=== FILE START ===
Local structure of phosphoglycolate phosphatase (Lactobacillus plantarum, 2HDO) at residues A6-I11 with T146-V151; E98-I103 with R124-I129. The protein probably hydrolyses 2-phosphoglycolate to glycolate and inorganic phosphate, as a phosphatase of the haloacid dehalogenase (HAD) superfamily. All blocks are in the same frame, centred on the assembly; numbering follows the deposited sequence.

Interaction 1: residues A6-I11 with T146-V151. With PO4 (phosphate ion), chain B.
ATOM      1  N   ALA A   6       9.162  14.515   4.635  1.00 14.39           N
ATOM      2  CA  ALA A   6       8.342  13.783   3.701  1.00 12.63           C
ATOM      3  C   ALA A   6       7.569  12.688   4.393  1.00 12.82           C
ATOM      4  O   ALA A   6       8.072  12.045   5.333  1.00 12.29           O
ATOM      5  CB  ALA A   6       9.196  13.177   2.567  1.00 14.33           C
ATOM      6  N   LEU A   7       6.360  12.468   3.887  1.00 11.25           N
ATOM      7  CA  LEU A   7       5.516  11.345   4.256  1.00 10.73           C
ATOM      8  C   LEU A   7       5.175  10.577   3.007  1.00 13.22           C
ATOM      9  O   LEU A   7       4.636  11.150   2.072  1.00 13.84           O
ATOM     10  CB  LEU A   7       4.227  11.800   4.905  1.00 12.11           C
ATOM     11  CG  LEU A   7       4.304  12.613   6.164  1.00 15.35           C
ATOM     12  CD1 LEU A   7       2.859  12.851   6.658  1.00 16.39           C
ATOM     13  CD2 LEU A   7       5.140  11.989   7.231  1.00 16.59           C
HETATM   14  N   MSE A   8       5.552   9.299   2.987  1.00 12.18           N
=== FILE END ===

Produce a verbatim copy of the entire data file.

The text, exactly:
Local structure of phosphoglycolate phosphatase (Lactobacillus plantarum, 2HDO) at residues A6-I11 with T146-V151; E98-I103 with R124-I129. The protein probably hydrolyses 2-phosphoglycolate to glycolate and inorganic phosphate, as a phosphatase of the haloacid dehalogenase (HAD) superfamily. All blocks are in the same frame, centred on the assembly; numbering follows the deposited sequence.

Interaction 1: residues A6-I11 with T146-V151. With PO4 (phosphate ion), chain B.
ATOM      1  N   ALA A   6       9.162  14.515   4.635  1.00 14.39           N
ATOM      2  CA  ALA A   6       8.342  13.783   3.701  1.00 12.63           C
ATOM      3  C   ALA A   6       7.569  12.688   4.393  1.00 12.82           C
ATOM      4  O   ALA A   6       8.072  12.045   5.333  1.00 12.29           O
ATOM      5  CB  ALA A   6       9.196  13.177   2.567  1.00 14.33           C
ATOM      6  N   LEU A   7       6.360  12.468   3.887  1.00 11.25           N
ATOM      7  CA  LEU A   7       5.516  11.345   4.256  1.00 10.73           C
ATOM      8  C   LEU A   7       5.175  10.577   3.007  1.00 13.22           C
ATOM      9  O   LEU A   7       4.636  11.150   2.072  1.00 13.84           O
ATOM     10  CB  LEU A   7       4.227  11.800   4.905  1.00 12.11           C
ATOM     11  CG  LEU A   7       4.304  12.613   6.164  1.00 15.35           C
ATOM     12  CD1 LEU A   7       2.859  12.851   6.658  1.00 16.39           C
ATOM     13  CD2 LEU A   7       5.140  11.989   7.231  1.00 16.59           C
HETATM   14  N   MSE A   8       5.552   9.299   2.987  1.00 12.18           N